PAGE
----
« The future is going to be complicated. Median profitability for consumer goods, as measured by return on assets, fell from 5.8 % in 1980 to 3.7 % in 2013, according to a recent report from Deloitte University Press. While this phenomenon has overwhelmingly impacted bottom quartile consumer product companies, top performers are not immune. In the United States in particular, according to the report, the market is “unlikely to grow beyond the rate of population growth,” which creates a challenge for established, slow-moving companies and new opportunities for small, agile organizations—a phenomenon already emerging in the niche beauty and personal care space.
So how can product developers of every scale think differently for the changing consumer space?
1. Build for the Wage Gap
Typical US household net worth, adjusted for inflation, dropped from $ 87,992 in 2003 to $ 56,335 in 2013, according to a report from the Russell Sage Foundation. Meanwhile, between 2007 and 2014, the wealthiest 5 % of Americans saw their wealth increase from 16.5 times the average household to 24 times, per a University of Michigan analysis.
This portends “minimal” growth for key consumer segments, according to the Deloitte University Press report, meaning consumer product companies will have to build brands to meet new price points and retail in channels relevant to those with stagnant wages and wealth (ex: grocery, dollar stores).
2. Ethical Health is Wealth, but…
Brand loyalty will be increasingly driven by values such as health, wellness and responsibility, according to the Deloitte University Press analysis, requiring brands to respond with offerings that support consumer wellness ethically. This necessitates engagement through growing health and natural retailers. It also poses a significant sustainability challenge.
According to United Nations projections, the world population will expand through at least 2050, totaling 11 billion, with just nine countries—the United States, China, India, Pakistan, Nigeria, Ethiopia, Democratic Republic of the Congo, Bangladesh and Uganda—accounting for 50 % of overall growth. The result: more natural resource shortages and supply chain disruptions.
The Deloitte University Press analysis stresses that brands’ sustainability programs must enhance commodity management strategies and drive innovation to account for multiple simultaneous crises such as extreme climatological events in order to ensure future success.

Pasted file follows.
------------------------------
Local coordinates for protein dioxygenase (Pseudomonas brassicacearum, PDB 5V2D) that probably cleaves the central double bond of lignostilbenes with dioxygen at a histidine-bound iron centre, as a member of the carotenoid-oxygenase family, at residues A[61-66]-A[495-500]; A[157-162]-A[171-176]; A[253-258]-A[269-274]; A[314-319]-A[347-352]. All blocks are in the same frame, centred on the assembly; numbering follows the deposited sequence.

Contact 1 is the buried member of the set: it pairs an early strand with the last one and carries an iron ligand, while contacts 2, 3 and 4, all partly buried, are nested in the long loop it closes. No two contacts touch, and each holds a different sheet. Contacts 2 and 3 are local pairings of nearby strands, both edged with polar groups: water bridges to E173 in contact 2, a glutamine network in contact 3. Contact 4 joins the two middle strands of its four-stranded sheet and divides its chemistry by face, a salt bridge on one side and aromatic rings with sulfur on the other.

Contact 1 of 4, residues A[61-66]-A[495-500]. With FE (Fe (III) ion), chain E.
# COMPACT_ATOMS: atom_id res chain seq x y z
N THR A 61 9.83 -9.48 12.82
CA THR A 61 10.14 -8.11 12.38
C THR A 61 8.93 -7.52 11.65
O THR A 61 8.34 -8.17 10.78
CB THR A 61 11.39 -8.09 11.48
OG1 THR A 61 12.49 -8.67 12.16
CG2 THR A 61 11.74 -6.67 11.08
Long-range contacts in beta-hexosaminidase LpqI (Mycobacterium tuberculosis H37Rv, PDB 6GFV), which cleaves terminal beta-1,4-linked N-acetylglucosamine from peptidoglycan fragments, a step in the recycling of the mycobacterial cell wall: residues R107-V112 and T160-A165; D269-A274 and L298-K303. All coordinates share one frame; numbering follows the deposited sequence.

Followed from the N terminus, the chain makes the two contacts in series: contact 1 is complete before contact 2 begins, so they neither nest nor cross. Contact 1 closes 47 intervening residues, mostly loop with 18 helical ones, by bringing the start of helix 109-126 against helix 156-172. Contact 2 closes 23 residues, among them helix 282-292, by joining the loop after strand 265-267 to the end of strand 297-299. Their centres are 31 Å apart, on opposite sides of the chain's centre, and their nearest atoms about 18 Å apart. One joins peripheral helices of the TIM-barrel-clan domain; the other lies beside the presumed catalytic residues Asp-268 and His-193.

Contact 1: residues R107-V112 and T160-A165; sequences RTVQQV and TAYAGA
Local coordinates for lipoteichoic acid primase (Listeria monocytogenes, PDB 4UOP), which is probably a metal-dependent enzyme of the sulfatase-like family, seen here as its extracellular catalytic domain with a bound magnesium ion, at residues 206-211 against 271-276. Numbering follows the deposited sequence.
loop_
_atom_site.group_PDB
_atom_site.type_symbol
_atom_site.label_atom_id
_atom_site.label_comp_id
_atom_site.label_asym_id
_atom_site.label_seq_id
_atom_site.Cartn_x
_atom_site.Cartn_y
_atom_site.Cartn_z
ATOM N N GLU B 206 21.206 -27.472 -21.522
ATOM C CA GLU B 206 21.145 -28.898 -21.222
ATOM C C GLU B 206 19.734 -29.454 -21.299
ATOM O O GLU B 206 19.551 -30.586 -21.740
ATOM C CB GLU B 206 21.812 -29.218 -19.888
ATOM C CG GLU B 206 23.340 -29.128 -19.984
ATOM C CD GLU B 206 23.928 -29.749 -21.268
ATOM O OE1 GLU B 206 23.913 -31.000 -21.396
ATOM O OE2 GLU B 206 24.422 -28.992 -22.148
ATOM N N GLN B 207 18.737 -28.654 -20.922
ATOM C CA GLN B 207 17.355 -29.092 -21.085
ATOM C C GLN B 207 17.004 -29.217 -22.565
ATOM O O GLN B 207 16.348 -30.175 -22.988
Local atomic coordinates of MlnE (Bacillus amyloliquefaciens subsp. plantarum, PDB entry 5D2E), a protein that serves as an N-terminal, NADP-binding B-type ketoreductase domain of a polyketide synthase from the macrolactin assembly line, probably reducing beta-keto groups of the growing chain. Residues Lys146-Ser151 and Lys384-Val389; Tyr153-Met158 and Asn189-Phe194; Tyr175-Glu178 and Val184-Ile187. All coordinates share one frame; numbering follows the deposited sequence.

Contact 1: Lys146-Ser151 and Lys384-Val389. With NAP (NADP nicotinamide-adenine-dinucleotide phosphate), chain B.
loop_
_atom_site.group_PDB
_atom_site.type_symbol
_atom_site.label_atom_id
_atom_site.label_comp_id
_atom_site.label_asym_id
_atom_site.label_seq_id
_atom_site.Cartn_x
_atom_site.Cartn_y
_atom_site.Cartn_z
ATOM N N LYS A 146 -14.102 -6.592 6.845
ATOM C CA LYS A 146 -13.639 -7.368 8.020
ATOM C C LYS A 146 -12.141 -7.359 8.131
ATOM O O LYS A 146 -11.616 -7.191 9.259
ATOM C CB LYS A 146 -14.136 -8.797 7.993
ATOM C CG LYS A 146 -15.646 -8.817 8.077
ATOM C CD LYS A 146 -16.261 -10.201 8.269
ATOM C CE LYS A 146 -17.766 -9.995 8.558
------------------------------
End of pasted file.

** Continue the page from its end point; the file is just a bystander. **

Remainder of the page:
3. Fragmentation = Customization
Innosight’s Robyn Bolton recently reviewed the Copenhagen Institute for Future Studies’ “The Future Consumer and Marketplace” and noted that consumer segmentations will continue to become increasingly unreliable as “multi-hyphenates” proliferate and individuals and identities become fluid.
This may be a relief for those weary of reading reports on millennials or boomers, but it also poses significant challenges for product development.
As tastes and preferences diversify, retail experiences and products will become increasingly customized, taxing mass production strategies. Meanwhile, digital channels will exert the greatest influence on the path to purchase.
The result, according to the Deloitte University Press analysis, will be a lowered barrier to entry, a digital-first promotion, search and procurement model for brands and consumers, and an emergence of new retail models in subscription services and direct-to-consumer delivery.
While, as George Will said, the future has a way of arriving unannounced, significant indicators exist to help illuminate the way forward. »
Article de Jeb Gleason
Further reading: Engaging the New Beauty Consumer
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